The words on the by-line were “Christian FAIL”.
I use two phone apps to read the news: Google Newstand and Flipboard, which are free newspaper, magazine and website article readers. Earlier this week a Flipboard article with that by-line caught my eye. “Christian FAIL.” I knew what it was going to be about. Something about how Christians were being hypocritical or ridiculous.
Sure enough. The brief description said this: “A Missouri pastor is accused of stealing more than $21,000 from his church to pay off his 20-year-old mistress.”
Then there was this by a blogger: “A friend she spent years of her childhood in a cancer ward, and recalled her friends dying on a regular basis. She said ‘Christians would come in and read us books about Jesus, and say he was going to heal us. You learned real quick that they were just there to make themselves feel good. Kids still got rolled out of the room in the middle of the night, and you knew they’d never come back’.”
For situations like this and others, there is an impression some in our society have of Christians, and Evangelicals in particular, that we are not loving and have not followed the teaching of Jesus.
Christians are doing a lot of good, and there are many who strive hard to follow Jesus. But as we read about the Christian Fails, a healthy response is to ask ourselves if we are perpetuating the impression that Christians are not loving, not following the teaching of Jesus. No one is perfect, and we Christians need to humbly admit when we fail. Because we do fail. And when we confess, we need to renew our commitment to the way of Jesus, and actually do what he teaches.
This Sunday at Faith Church we come to what is arguably the most famous teaching of Jesus: Luke 10:25-37, the parable commonly known as the Good Samaritan.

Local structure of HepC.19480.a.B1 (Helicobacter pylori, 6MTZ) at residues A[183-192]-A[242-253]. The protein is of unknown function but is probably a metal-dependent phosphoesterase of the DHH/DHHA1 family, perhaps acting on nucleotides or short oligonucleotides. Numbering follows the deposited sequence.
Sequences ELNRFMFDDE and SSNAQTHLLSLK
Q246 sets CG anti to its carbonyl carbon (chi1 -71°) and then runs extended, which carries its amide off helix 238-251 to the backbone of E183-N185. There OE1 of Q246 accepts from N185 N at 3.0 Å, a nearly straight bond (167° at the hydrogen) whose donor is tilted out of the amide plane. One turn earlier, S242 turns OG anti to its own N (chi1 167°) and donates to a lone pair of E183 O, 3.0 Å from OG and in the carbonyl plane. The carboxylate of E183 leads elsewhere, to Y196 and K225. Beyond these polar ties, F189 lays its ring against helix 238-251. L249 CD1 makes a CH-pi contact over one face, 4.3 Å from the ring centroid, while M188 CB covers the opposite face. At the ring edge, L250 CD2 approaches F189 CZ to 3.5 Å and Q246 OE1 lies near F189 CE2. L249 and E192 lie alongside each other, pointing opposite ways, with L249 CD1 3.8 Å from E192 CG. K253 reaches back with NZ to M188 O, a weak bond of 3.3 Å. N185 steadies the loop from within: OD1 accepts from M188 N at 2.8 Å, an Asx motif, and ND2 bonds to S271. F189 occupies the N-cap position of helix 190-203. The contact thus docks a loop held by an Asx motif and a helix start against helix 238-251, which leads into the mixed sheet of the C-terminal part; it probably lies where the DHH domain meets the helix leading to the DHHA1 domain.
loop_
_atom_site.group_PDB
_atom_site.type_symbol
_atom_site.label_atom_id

How many of you could tell me how the story goes without clicking on the passage and reading it? I suspect lots of you know at least the basics. We hear about Good Samaritans in the news regularly. That’s a good thing, because Good Samaritans are people who help others.
The danger with something familiar, though, is that we will check out and not listen. And in this case, if we do not listen, we could be in danger of many more Christian Fails. And yet, if we do listen as we should to Jesus’ parable of the Good Samaritan, we’re going to hear him challenge our thinking. So I ask you to do some hard work and read this story as if for the first time.
There is a reason we Christians have gained a reputation for not being loving or not following the teaching of Jesus. And maybe part of the problem is that we have checked this parable off the list, because we know it so well, we just assume we’re doing fine. But maybe we’re not doing fine. Maybe we can be encouraged to think about The Good Samaritan in a new, different or deeper way. We’ll see how the Good Samaritan encourages us to move from Christian “fail” to Christian “faith”.
So we would love to have you join us at Faith Church this Sunday to hear more!